Grande Prairie’s Reel Shorts Film Festival goes global -- Seventy one films from 20 countries participating in this year’s event

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Roll out the red carpet in front of your living room couch.

The 14th annual Reel Shorts Film Festival will be screening in your living room, home office or bedroom — where ever you decide.

The annual Grande Prairie short-film festival, which began in 2007, will be going online this year because of COVID-19 curtailing public showings.

However, the showcase of short films could even have a wider audience.

“Last year, we had to postpone, so we took all of the 5,000 submissions from last year and what we had selected to that point, and just carried them forward to this year,” said Festival Director Terry Scerbak.“For us, we can definitely take the lemons and turn them into lemonade.

“Obviously, you can’t replace the excitement and fun of a live event, but if we can’t do that, then what we are most excited about is the opportunity to reach more schools and classes and students.”

Scerbak explained the educational component of the Grande Prairie-based film festival makes it distinct.

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“Our school program is what really sets us apart. I think we are probably up to the largest school program in Canada, or we are getting there, but certainly in the Prairie provinces,” Scerbak said.

“In past years, over 2,000 students would come on field trips to the festival. This year, because it is online, we just have the same six school packages that teachers will be able to show their students in class, or if they are online classes, they will be able to meet together online and watch the films together.”

The 2021 Reel Shorts Film Festival has been extended by a week this year to give people more of an opportunity to take in the festival’s offerings.

This year’s festival, which features 71 short films from 20 countries, will run online from April 26 to May 9. All movies are free to view.

“When the weather is nice, nobody wants to watch movies,” Scerbak said. “It is a two-week period, and we have 11 film packages and 71 films. It is an opportunity that people can actually watch all of the films, if they want to.”

Interest in the festival by local filmmakers remains strong.

“We have five Peace Region films,” Scerbak said. “Four of the films have Grande Prairie and area filmmakers. One of the films was shot in the Grande Prairie (area); a documentary on a woman who lives near Grovedale, but the film director is from Calgary. We still count it as a Peace Region film because it was shot in the Peace Region about a Peace Region resident.”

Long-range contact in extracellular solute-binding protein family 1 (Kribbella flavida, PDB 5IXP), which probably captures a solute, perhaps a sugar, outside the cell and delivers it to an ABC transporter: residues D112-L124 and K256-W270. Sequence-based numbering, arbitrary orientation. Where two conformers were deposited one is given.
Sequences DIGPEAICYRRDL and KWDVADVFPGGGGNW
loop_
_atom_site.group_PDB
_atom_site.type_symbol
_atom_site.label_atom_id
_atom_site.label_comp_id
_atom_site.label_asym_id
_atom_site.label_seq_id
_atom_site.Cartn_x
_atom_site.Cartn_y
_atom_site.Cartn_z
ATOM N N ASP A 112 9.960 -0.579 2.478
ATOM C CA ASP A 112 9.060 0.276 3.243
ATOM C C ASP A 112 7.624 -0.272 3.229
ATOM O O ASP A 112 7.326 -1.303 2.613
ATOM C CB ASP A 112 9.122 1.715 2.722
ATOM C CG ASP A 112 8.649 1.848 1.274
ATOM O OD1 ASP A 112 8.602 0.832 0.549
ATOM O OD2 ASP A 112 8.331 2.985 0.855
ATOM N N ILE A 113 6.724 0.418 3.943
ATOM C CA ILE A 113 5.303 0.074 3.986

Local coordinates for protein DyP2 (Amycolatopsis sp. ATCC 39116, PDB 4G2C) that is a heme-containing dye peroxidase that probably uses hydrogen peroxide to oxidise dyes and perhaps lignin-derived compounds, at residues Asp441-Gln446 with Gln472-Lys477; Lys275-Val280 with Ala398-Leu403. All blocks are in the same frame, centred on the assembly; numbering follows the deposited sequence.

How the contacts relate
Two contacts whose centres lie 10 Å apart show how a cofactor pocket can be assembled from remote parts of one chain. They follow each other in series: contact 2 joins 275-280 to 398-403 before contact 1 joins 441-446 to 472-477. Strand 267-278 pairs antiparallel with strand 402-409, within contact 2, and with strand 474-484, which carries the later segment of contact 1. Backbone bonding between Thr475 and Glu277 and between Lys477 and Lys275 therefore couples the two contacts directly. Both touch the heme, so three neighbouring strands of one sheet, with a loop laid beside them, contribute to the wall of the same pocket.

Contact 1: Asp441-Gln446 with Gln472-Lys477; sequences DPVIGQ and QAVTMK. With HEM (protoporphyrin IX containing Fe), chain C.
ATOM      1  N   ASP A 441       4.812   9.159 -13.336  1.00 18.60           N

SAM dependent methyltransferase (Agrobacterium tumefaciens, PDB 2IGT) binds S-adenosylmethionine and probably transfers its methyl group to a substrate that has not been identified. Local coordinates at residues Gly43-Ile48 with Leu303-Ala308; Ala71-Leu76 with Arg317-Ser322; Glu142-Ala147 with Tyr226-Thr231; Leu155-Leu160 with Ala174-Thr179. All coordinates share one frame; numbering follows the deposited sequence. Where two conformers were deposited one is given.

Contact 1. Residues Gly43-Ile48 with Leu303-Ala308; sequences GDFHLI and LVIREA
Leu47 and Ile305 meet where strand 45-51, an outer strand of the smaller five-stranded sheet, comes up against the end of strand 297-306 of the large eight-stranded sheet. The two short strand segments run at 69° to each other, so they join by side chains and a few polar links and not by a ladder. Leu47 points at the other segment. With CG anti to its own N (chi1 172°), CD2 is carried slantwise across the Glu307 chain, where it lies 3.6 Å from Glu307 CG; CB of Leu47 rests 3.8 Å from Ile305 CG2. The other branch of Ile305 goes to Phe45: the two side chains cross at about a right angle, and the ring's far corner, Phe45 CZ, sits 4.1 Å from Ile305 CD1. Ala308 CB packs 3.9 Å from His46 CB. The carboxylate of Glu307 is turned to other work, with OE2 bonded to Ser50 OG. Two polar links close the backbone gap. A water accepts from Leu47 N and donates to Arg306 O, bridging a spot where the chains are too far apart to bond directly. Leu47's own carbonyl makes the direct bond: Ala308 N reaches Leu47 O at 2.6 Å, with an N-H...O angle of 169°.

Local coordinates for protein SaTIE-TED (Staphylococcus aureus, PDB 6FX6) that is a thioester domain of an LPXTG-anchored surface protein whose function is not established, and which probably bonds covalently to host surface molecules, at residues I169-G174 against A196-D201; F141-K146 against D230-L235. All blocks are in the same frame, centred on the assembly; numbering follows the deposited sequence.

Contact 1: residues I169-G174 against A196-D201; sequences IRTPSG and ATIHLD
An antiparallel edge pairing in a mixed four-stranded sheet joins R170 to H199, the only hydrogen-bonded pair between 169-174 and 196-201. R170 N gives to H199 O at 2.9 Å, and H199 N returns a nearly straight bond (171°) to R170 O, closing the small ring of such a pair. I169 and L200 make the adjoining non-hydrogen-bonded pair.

The five Peace Region films include “SMALL TOWN STRENGTH”, a documentary by Darryl Haugen on mixed martial arts in Grande Prairie, “TYPICAL HEART” directed by Chris Beauchamp and Laura Beauchamp, “THE SWITCH” directed by Monty Simo, “UNDEFEATED: JOURNEY TO THE DEATH RACE” directed by Rew Jones, and “WITH THE LAND” directed by Calgary filmmaker Dominique Keller.

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Curating is always tricky as the organizers have to narrow down all the entries.

“We have a very large programming team,” Scerbak said. “All of the films in the school program are actually watched by teachers. For the Peace Region films, because it is impossible for me to say no to people I like and work with, we always put it out to five, six or seven people out on the filmmaking team to chime in.”

The festival director added the successful entries are chosen by majority rules.

Scerbak said she is so happy to see the growth in filmmaking in the Peace Country. When she first started the festival, there was only one person making training videos for the oil patch in town, so it is rewarding to see the filmmaker community grow and thrive.

“The challenge for this last year, oh my gosh, it sounds so simple to go online, but there are many ways to go online, and the technical side can be challenging, just like the in-person events,” Scerbak said.

While it will be good to go back to an in-person, Scerbak added the local festival will probably continue with a hybrid model.

“Although it has been challenging to pivot to doing it online, the advantages which are like geographic reach, have made themselves very apparent, but there are also things you can’t replicate online that you have in person,” Scerbak said. “I think for us too; it is always so challenging for the schools with funding to bring their students on field trips. I think we will want to stay with the hybrid model for being able to reach our schools. These films are so valuable for classroom discussion.”

The festival founder and programming director said that the films could bring things to life for students in a way that textbooks can’t.

Another highlight of the festival is the Oscar-nominated short film from Palestine entitled “THE PRESENT.”

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